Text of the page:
Business News in Brief

Posted: May 18, 2012


Philly Fed survey turns downward

A monthly reading of manufacturing activity in the Philadelphia area unexpectedly turned negative for the first time in eight months. Economists had forecast continued growth. The Federal Reserve Bank of Philadelphia’s Business Outlook Survey for May found that the pace of growth in the manufacturing sector “fell back” from recent months. New orders slipped as pricing pressures moderated, Fed researchers said. Even manufacturing employment, which has been a bright spot, appeared to have tailed off. Survey respondents reported a slight decline in current employment after eight consecutive months of growth. About 54 percent of firms that were asked about their plans for the next six months said they expected to increase production. But only 21 percent of those that anticipate a bump in production intend to hire more workers to make that happen.— Mike Armstrong

N.J. jobless rate edges up

The jobless rate in New Jersey inched up to 9.1 percent in April even as the state added 2,600 jobs. The state Treasury Department’s chief economist attributes the increase of 0.1 percentage point to more people actively looking for work. Charles Steindel said the number of New Jersey residents working is at a three-year high of nearly 3.9 million, with 2,600 jobs added in April. He says the numbers are consistent with continuing job growth. — AP

Spirit flights resumed, added in A.C.

Spirit Airlines on Thursday resumed seasonal non-stop flights between Atlantic City and Atlanta and added a second daily non-stop from Atlantic City to Boston. Spirit, the only scheduled carrier operating from Atlantic City International airport, also flies from that airport to Chicago, Detroit, Myrtle Beach and several South Florida cities. The seasonal flights to Atlanta will end Nov. 7. The seasonal flights to Boston and Chicago will end Sept 4. — Paul Nussbaum

NBC Sports details Olympic coverage

Comcast Corp.-owned NBC Sports Network will air 292.5 hours of Olympic events from London, the most ever for a cable channel, as it seeks to boost ratings and per-subscriber fees. NBC Sports also will broadcast Olympic games on the Bravo, CNBC and MSNBC cable channels, in addition to NBC broadcast-TV. NBC Sports Network has added three million new subscribers to 80 million households in the past year. — Bob Fernandez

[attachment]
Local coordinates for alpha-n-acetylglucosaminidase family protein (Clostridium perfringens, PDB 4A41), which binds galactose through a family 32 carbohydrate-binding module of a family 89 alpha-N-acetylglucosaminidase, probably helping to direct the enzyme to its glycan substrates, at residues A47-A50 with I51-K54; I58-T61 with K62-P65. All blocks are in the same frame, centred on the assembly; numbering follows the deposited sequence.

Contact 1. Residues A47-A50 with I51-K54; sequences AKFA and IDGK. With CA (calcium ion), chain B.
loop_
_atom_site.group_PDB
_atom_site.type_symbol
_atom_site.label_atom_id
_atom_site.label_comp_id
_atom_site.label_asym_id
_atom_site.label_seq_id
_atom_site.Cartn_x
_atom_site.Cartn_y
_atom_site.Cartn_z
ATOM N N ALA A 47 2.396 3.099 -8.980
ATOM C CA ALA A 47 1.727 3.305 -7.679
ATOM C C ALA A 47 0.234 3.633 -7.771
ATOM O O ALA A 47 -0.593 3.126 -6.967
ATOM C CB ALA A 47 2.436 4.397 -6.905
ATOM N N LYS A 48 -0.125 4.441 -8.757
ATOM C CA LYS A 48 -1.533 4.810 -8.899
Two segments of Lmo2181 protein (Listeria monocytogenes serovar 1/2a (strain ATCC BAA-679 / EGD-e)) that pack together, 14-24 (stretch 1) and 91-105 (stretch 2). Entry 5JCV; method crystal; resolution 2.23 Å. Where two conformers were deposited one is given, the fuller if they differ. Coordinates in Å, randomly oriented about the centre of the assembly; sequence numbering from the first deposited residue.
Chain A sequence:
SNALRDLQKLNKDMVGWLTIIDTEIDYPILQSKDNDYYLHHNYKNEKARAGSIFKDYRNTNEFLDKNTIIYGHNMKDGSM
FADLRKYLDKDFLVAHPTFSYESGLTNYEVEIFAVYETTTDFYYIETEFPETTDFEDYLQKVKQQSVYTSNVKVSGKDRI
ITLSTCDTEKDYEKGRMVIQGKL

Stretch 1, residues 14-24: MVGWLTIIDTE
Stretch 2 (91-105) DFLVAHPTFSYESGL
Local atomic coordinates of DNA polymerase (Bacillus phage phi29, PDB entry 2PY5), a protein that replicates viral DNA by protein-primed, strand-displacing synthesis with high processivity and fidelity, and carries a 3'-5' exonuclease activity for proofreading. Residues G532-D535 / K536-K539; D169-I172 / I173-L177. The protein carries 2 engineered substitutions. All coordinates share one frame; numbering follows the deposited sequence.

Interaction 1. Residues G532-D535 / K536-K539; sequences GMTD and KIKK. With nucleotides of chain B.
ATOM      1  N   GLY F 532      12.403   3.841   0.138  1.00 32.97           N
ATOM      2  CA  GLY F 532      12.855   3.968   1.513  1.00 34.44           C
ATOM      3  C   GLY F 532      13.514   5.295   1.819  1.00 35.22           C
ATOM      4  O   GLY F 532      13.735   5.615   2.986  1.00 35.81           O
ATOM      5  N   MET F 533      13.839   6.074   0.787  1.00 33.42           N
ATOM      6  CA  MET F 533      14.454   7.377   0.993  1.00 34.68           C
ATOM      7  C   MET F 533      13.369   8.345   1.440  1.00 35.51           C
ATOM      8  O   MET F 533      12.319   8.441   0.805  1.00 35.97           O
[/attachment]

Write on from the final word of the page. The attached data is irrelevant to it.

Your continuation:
Sites listed fore Peco tree pruning

Peco Energy Co. announced it would prune the trees along 300 miles of aerial electric lines in Philadelphia and Delaware Counties to improve electric service reliability for about 80,000 customers. The work, which will cost $1.4 million, will continue through early September. Pruning will be performed in the Philadelphia neighborhoods of Bartram Village, Cedar Park, Eastwick, Elmwood Park, Girard Estates, Kingsessing, Packer Park, Paschall, Passyunk Square, Pennsport, Southwest Schuylkill, Spruce Hill, Tasker and Whitman. Work also will be performed in the Delaware County townships of Nether Providence, Ridley and Tinicum, and the boroughs of Colwyn, Darby, Eddystone, Parkside, Ridley Park, Upland, Yeadon, as well as the city of Chester.— Andrew Maykuth


Buffett buys newspaper chain

Billionaire Warren Buffett’s company is making another foray into newspapers, agreeing to buy 63 newspapers from Media General Inc. for $142 million. Berkshire Hathaway Inc. is also extending a loan to Media General and taking a 19.9 percent stake in the company, which will still own 18 TV stations. Media General said the deal includes all of its newspapers except the Tampa Tribune of Florida and smaller newspapers in that market. It is in talks to sell those newspapers to other buyers. Berkshire Hathaway has owned the Buffalo News of New York for decades and bought its hometown paper, the Omaha World-Herald, in December. The company is also the largest shareholder of Washington Post Co., with a 23 percent stake. Shares of Media General closed up 33 percent on the news. — AP